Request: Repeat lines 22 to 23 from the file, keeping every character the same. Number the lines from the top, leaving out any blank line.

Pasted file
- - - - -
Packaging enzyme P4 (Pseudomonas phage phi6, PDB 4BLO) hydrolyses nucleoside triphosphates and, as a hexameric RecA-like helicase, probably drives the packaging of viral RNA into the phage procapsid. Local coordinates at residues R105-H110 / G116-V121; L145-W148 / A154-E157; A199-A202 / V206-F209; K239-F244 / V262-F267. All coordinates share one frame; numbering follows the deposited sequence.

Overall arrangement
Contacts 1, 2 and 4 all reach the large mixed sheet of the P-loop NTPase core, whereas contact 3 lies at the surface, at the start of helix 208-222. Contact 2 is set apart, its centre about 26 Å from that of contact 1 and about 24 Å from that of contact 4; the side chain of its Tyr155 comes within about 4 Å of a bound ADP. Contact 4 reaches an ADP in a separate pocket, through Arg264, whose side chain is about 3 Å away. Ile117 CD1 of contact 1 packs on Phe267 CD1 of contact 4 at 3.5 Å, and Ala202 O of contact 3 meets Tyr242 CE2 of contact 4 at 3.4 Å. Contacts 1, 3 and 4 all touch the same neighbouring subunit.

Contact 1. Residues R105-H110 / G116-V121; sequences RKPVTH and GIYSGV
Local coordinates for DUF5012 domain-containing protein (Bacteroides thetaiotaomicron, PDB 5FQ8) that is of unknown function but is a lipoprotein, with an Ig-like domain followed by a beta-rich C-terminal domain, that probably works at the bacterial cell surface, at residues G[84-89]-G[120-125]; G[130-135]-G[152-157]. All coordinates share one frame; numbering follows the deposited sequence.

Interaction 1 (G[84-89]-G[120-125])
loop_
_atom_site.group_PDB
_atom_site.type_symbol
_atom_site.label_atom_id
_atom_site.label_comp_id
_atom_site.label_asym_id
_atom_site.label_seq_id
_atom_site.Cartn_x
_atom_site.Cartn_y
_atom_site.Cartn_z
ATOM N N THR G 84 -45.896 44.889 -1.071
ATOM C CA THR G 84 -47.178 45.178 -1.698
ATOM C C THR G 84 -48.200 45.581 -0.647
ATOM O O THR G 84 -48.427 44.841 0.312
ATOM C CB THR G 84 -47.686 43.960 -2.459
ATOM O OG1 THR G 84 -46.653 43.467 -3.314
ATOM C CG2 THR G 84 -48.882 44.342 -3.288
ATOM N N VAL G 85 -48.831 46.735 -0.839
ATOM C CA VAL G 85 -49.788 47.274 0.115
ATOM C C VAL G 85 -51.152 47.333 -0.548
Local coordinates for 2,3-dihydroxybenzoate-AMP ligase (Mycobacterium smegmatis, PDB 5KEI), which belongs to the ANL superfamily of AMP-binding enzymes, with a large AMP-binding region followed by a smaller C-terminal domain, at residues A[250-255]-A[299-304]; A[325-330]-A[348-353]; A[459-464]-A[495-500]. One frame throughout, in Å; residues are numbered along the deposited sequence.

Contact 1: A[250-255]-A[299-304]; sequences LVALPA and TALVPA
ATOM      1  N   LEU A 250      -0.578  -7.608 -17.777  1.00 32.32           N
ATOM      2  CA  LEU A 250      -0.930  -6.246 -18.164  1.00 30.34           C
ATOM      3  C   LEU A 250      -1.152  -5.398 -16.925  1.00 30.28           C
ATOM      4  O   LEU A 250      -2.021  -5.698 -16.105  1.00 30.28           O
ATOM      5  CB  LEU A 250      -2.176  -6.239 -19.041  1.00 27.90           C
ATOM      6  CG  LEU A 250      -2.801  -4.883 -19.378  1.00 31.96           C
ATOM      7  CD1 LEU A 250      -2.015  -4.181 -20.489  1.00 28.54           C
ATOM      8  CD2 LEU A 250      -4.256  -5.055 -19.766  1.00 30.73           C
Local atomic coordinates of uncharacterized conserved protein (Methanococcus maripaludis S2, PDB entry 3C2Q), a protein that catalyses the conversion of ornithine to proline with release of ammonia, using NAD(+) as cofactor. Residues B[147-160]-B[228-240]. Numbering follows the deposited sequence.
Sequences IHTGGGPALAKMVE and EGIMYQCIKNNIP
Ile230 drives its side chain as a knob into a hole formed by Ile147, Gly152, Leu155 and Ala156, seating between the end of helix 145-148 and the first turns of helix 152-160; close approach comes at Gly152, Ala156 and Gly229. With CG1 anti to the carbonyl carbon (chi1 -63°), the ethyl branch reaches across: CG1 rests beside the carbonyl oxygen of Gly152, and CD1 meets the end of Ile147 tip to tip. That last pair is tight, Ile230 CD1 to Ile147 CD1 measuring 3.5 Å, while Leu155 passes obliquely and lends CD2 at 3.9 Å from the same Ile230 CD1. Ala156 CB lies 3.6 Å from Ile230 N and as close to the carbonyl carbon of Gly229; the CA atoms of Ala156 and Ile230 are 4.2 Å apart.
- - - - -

ATOM O OG1 THR G 84 -46.653 43.467 -3.314
ATOM C CG2 THR G 84 -48.882 44.342 -3.288